As a general rule, within its borders each individual state holds title to the beds of water bodies that were navigable at the time of its statehood, and has jurisdiction to regulate activity upon those waters. State authority over navigable waters is not absolute, however; in a previous post, for example, I discussed the limits imposed by the public trust doctrine. The “navigational servitude” is another important constraint on state power. It flows from the Commerce Clause and asserts “the paramount power of the United States to control [navigable] waters for purposes of navigation in interstate and foreign commerce.” This power justifies, for example, the acquisition and holding of private lands “to deepen the water . . . or to use them for any structure which the interest of navigation, in [the government’s] judgment, may require.” When validly exercised, the navigational servitude excuses the federal government even from the Fifth Amendment’s Takings Clause, because “the damage sustained does not result from taking property from riparian owners within the meaning of the Fifth Amendment but from the lawful exercise of a power to which the interests of riparian owners have always been subject.” Today, however, the navigational servitude has largely retreated into obscurity. It is often viewed as a relic from a bygone era when rivers were the nation’s primary mode of commerce and long-distance travel.
The advent of emerging technologies that will make water travel more attractive may catapult the navigational servitude to renewed prominence. In the not-too-distant future, transformational technologies like hovercraft and airships may become common modes of commercial and public travel over navigable waters. Integrating the resulting water-based activity into our legal and social systems would require involvement at all levels of governance, including the courts. In fact, a fascinating example of a related dispute has already reached the United States Supreme Court. Continue reading “A Rejuvenated Navigational Servitude?”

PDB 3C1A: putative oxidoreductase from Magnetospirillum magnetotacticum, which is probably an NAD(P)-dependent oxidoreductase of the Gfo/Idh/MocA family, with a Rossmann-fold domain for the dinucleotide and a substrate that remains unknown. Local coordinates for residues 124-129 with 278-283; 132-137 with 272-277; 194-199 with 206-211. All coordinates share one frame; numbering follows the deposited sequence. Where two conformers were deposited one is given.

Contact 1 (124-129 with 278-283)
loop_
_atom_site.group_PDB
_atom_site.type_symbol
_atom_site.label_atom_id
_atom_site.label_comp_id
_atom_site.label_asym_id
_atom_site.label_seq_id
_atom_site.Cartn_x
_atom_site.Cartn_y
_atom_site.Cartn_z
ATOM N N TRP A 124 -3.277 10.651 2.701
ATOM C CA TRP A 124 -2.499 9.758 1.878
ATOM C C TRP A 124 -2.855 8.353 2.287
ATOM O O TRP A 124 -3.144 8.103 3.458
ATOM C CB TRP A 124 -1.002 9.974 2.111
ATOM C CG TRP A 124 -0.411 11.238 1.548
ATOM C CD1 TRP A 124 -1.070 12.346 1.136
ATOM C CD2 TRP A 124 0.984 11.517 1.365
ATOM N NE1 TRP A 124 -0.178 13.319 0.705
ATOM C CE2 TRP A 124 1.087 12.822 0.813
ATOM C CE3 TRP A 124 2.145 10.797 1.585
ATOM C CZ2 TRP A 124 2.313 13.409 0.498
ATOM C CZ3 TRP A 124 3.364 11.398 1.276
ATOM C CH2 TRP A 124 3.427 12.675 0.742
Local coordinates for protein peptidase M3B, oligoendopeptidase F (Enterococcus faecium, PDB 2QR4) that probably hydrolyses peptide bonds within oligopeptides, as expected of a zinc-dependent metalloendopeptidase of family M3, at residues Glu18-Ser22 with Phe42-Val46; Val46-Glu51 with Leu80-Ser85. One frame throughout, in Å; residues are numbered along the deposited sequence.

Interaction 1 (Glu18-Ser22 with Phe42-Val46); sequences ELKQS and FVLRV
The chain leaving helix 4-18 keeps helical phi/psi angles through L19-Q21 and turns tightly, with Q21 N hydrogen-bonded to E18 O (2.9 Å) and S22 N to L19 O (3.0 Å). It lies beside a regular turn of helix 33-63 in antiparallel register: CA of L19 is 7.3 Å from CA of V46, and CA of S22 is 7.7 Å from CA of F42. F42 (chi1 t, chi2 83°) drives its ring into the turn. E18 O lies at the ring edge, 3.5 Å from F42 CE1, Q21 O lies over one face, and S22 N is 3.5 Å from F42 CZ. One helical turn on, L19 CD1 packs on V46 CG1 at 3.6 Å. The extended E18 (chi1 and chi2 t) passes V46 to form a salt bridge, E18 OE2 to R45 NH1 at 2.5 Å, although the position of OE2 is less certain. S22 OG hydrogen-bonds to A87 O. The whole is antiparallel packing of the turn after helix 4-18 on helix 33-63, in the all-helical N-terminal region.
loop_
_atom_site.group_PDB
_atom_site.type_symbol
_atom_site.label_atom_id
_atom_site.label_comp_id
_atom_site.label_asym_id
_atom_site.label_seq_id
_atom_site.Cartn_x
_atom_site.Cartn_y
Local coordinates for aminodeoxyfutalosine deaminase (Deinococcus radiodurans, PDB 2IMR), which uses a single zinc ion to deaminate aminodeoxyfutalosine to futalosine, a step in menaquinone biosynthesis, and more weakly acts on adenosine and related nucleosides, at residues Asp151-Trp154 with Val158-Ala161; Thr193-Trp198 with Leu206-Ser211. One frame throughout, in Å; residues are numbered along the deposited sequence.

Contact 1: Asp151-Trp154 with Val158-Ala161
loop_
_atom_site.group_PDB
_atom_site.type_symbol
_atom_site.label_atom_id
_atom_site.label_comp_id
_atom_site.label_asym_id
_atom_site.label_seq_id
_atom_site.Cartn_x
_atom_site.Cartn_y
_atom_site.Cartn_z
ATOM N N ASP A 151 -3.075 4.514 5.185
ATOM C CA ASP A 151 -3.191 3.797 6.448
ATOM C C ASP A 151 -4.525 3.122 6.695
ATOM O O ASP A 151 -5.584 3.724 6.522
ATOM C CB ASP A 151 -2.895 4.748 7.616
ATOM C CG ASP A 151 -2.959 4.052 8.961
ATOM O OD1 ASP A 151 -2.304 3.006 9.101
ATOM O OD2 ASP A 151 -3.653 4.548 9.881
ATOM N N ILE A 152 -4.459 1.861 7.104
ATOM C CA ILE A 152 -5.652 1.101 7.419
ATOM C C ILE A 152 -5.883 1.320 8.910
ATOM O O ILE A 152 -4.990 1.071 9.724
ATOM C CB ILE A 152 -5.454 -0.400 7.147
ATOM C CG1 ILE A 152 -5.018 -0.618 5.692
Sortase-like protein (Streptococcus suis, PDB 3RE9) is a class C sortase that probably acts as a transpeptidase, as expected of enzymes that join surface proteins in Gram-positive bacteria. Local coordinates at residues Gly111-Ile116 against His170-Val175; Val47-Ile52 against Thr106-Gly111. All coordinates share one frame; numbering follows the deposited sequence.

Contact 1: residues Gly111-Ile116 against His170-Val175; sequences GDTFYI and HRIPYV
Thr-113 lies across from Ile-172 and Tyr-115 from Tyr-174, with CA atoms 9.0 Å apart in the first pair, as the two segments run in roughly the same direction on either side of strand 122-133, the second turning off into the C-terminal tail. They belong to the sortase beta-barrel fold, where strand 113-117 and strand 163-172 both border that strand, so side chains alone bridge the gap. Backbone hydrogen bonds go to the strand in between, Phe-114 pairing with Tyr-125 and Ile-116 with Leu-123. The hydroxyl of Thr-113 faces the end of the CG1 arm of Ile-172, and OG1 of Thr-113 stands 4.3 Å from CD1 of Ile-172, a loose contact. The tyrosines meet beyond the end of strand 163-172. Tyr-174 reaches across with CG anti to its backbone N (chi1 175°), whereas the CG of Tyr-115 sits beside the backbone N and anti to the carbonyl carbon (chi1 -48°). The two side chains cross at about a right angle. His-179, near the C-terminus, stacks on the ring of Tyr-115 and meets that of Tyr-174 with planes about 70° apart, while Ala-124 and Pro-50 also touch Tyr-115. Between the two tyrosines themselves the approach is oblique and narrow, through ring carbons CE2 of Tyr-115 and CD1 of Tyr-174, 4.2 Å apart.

Does Waukesha’s application to divert water from Lake Michigan represent the only reasonable option to provide its residents with clean, safe, and sustainable drinking water, or will it cause adverse environmental impacts and set a negative precedent leading to dozens more “straws in the lake”? That was the subject of conversation between Waukesha Mayor Shawn Reilly and Racine Mayor John Dickert during an “On the Issues with Mike Gousha” program before a capacity crowd at Marquette Law School.
The Great Lakes Compact, an agreement between Wisconsin and the other Great Lakes states, generally operates as a ban on new and increased diversions of Great Lakes water outside the Great Lakes basin, with certain limited exceptions. One of those exceptions allows communities located outside the basin, but within counties that straddle the basin line, to apply for a diversion. Waukesha is the first community to apply for a diversion under that exception. Its application has drawn close attention locally and nationally. The Compact sets out strict requirements for such applications. To succeed, the City’s application must demonstrate that it has “no reasonable water supply alternative,” that its need cannot be reasonably avoided through the efficient use and conservation of existing water supplies, and that it will cause no significant adverse impacts to the quantity or quality of the water used, among other legal requirements. Under the terms of the Compact, all eight Great Lakes governors (or their designees) have veto power over the application.
During the “On the Issues” program, the two mayors agreed on the importance of regional cooperation on water and other pressing issues (although both lamented the absence of that cooperation in this particular case), but not on much else. In a respectful but pointed discussion, they staked out opposing positions on the pending application.